This rather complex problem was first exposed by Nicolaus von Kues, Lorenzo Valla and the English bishop Reginald Pecock (in his writing against the Lollards). The whole background story of the donation is dependent on the Acts of Sylvester, which narrates the baptism of Constantine by Sylvester after the victory at the Milvian bridge (cf. Wilhelm Pohlkamp, Textfassung, Literarische Formen und geschichtliche Funktion der römischen Sylvesterakten, in Francia 19/1 (1992), pp.115-196; digitally accessible in the Bavarian State Library). The validity of these actus Sylvestri is in turn assured by the pseudo-Gelasian decretum, a Gallic index of permissible books from the 6th century (cf Erich von Dobschütz, Decretum Gelasianum, in the series Texte und Untersuchungen zur Altchristlichen Literatur, Bd xxxviim 3m Leipzig 1911, digitally accessible at the Internet Archive) that eventually made its way into the Gratian judicial corpus.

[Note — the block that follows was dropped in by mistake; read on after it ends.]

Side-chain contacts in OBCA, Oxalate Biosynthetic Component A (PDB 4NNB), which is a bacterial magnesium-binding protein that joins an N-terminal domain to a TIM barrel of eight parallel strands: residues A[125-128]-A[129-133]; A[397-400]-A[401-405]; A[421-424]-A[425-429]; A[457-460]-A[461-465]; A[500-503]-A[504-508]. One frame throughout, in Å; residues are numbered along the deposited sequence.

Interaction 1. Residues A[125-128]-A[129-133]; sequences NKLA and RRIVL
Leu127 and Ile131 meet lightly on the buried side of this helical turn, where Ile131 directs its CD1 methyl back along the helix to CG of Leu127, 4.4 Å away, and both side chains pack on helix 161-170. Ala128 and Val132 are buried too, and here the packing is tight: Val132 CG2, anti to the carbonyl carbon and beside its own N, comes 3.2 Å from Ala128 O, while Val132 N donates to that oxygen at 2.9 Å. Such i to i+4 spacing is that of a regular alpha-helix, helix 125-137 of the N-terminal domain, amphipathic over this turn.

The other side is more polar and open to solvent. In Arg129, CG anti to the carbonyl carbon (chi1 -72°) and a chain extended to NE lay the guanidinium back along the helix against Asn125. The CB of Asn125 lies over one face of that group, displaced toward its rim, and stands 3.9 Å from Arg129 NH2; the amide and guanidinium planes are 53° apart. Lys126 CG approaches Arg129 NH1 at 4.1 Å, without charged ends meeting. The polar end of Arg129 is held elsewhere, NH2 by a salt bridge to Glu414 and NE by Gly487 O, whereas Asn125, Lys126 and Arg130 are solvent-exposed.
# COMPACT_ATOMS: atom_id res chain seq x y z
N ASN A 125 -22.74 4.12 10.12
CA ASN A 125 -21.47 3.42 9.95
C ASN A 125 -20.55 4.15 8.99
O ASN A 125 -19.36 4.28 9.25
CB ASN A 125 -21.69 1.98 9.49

The core problem was that Eusebius of Cesarea, though later condemned as Arian, had himself been the Church historian of choice of Constantin, as Reginald Pecock pointed out, and had narrated no baptism of Constantine in Rome (neither after the battle nor due to leprosy), but placed that even in Nicomedia toward the end of the Emperor's life.